swa66 - 12:41 am on May 3, 2010 (gmt 0)
Security is hardly understood at all by the masses, let alone by corporate elbow-working managers. It's better to leave that argument out of the boardroom and let security and risk management teams deal with that how they see fit.
But second point however is FAR more important to convince a board:
This is directly translatable into "a Mac makes your employees much more productive". And that's easy to translate into $$ and hence something they'll grasp and run with provided you get the chance to prove it.
Second, it was awesome to have stuff "just work."...
Many corporations do have macs. In limited numbers for specific tasks: e.g. user support, webmaster tasks, graphic design, ... often you'll find at least one mac -often a machine twice the age of any PC they have-.
The argument the PC supporting staff has against letting you test the efficiency of switching to mac are:
- resistance to change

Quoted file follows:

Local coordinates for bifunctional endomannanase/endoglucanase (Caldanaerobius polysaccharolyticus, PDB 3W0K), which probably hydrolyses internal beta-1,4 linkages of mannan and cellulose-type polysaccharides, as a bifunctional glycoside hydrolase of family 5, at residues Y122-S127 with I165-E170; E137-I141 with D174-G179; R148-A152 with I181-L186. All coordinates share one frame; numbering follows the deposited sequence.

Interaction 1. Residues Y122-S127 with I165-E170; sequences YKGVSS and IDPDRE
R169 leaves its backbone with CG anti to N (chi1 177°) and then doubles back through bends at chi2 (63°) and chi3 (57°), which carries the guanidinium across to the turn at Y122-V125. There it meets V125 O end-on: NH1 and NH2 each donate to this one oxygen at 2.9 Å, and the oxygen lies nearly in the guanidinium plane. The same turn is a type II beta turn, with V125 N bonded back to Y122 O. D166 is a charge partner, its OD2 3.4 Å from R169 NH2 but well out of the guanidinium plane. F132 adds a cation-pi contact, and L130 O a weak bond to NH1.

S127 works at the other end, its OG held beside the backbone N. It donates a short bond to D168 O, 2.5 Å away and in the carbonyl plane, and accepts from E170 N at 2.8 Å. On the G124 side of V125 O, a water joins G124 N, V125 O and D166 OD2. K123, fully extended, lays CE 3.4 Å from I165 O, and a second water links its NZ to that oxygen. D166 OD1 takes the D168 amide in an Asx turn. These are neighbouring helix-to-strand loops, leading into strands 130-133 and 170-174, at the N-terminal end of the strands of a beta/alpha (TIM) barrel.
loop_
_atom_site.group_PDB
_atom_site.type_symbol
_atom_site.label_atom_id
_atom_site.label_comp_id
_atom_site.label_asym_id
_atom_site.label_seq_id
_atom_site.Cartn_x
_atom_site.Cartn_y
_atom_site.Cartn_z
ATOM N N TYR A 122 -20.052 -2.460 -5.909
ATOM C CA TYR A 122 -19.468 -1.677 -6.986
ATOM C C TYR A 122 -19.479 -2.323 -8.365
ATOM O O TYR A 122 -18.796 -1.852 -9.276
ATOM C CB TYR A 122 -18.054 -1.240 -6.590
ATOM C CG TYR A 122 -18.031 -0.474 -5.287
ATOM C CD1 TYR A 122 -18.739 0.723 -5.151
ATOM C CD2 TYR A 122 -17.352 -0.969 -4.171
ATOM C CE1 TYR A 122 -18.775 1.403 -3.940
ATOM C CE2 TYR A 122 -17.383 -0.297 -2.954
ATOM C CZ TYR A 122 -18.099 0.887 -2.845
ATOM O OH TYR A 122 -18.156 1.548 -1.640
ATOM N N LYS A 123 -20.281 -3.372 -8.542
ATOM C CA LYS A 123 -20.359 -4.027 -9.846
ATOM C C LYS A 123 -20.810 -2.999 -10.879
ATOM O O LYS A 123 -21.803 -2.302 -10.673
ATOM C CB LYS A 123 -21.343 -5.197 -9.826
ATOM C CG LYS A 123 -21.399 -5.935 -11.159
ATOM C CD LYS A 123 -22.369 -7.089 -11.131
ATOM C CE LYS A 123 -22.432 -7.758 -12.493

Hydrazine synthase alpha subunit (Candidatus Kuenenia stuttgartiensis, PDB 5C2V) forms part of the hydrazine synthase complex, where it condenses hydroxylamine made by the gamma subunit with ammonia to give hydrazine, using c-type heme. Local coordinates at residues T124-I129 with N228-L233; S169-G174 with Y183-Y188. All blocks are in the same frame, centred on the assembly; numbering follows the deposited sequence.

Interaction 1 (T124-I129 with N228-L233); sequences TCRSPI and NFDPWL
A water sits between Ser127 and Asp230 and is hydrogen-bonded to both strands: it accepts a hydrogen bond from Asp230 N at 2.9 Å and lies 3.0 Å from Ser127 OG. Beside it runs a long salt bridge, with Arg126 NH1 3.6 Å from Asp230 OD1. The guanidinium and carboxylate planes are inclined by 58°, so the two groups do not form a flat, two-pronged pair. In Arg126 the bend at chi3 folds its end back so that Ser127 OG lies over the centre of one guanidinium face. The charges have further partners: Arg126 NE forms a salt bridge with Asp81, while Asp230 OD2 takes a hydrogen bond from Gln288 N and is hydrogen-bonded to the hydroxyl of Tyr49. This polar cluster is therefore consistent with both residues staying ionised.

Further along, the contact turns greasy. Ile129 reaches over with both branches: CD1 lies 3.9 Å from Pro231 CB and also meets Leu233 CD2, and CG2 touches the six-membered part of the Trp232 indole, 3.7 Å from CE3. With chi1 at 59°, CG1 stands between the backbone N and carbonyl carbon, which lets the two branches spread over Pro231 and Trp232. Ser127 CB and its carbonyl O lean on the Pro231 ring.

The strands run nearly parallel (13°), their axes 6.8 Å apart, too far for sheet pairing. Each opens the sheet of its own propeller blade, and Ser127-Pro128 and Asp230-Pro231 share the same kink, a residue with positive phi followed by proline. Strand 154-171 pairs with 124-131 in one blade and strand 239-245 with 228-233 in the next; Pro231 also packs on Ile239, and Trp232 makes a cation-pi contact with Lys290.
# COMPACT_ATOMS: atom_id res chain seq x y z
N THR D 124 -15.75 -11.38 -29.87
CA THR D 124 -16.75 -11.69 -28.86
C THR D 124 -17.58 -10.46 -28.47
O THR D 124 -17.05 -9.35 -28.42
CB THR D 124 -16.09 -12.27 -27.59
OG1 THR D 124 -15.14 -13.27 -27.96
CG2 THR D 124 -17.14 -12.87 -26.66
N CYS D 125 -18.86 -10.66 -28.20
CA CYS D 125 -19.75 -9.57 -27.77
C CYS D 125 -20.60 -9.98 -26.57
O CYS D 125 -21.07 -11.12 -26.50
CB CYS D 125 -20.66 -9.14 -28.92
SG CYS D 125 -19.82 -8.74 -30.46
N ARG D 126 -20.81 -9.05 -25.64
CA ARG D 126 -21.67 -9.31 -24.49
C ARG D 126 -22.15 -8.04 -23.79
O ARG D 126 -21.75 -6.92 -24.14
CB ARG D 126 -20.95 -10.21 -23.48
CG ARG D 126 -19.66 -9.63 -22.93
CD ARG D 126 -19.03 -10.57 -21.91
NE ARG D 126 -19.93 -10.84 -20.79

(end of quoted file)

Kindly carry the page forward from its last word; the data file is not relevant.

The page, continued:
- lack of central administration (it can be done, but they don't know how due to their limited exposure, they do know how to do it for wintendo machines)
So getting that fixed requires you to find some that are open minded to support the test, best to look for external support and make sure the internal IT folks do not sabotage it all.
Kicking MSFT out can be done. Small companies are easiest. Hardest part is the last windows license (e.g. Finance/HR or so might have a "needs windows" requirement for something they have no choice but to use); Parallels Desktop for Mac or VMWare Fusion can fix that for you -be it a bit of a dirty way to do things- and then there's Office: there is a way to open docs, but the formats are so badly documented that the compatibility between the real thing and the alternatives really is below par.
Switching to a pdf-only way of working can help here, but it's not easy when your partners assume -wrongly- everybody uses windows.
Most I've seen give in and buy Office 2008 -which does still have a proper menu instead of that hated "ribbon" you cannot get rid of in 2007.
Being MSFT free is not easy, but it's also not easy to be mac free, so expect a windows machine or two to remain even if you go for "'mac only" as a manner of vision. Funnily enough it's less areas that need a mac in windows-only setting that need a windows machine in a mac-only environment.